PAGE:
Gear review: Smith and Wesson Breach Athletic Boots

This review was posted a ways back on kitup.military.com. I wasn’t going to post it here, but what the heck, maybe some readers are interested in boots. The Kitup editor changed it up a bit, but I like mine better so I’ve posted the original.
To write a fair and objective review of a pair of boots, you need to have done a few things first. You need to have marched many miles in them. You need to have worn them in freezing rain. You need to have climbed mountains in them. You need to know if they’re going to lose shape and look like clown shoes within weeks, as my boots from a very popular company did back in the 90’s. You need to know if they’re going to weigh a ton each, like those horrible speedlace boots I was issued in the Marine Corps in 89. You need to know if, like my Danners at Fort Lewis, they’re going to keep your feet all warm and toasty while your footsoaked, freezing, miserable friends mutter curses at you (I still have wet dreams about those boots). You need to know if the soles are going to be worn so smooth after less than six months in Afghanistan, like my issue “desert jungle boots”, that your French buddy asks, “Chrees, did you walk through ze acid in zose boots?”

Alas, the most stress I was able to put on my pair of Smith and Wesson SW53TZ “Breach” Desert boots was walking from the car to the office. I never even got caught in a warm summer shower in the parking lot. I marched no further than the length of our building’s hallway. But while I was unable to put the Smith and Wesson boots through a true test, I’m pretty sure I know how they would do compared to the boots I mentioned above.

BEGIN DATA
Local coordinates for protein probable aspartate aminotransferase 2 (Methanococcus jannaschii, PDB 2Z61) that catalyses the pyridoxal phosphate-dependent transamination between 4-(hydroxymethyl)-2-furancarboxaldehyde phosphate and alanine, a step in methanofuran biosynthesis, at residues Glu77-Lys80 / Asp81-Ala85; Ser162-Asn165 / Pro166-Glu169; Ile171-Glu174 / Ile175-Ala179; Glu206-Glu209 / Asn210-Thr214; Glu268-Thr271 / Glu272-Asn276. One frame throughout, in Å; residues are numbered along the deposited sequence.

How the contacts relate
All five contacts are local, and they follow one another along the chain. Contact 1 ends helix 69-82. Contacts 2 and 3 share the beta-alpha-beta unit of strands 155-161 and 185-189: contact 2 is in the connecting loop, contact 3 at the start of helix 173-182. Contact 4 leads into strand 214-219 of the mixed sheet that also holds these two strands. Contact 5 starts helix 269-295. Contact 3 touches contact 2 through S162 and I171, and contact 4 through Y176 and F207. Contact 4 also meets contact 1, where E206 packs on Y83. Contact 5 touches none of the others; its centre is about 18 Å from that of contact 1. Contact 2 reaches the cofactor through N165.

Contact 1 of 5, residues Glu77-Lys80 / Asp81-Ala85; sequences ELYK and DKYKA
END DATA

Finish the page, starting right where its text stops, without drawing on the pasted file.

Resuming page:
First thing: right out of the box, these boots look pretty impressive. They certainly appear well-made, with no obvious weak points. The boots are solidly built, with much thicker material than any other military boot I’ve worn except for the Danners. The first time I put them on it felt like I had armored up my feet.

They’re also light. Real light. Like, tennis shoes light. I’ve been wearing heavy, clunky Army-issue Frankenstein boots for a long time. Putting these on made me feel like a stripper slipping on her favorite pair of 8 inch stiletto heels (just a figure of speech guys, I’ve never actually been a stripper or worn stiletto heels, I swear). They just felt much more comfortable than any pair of boots I’ve ever been issued.

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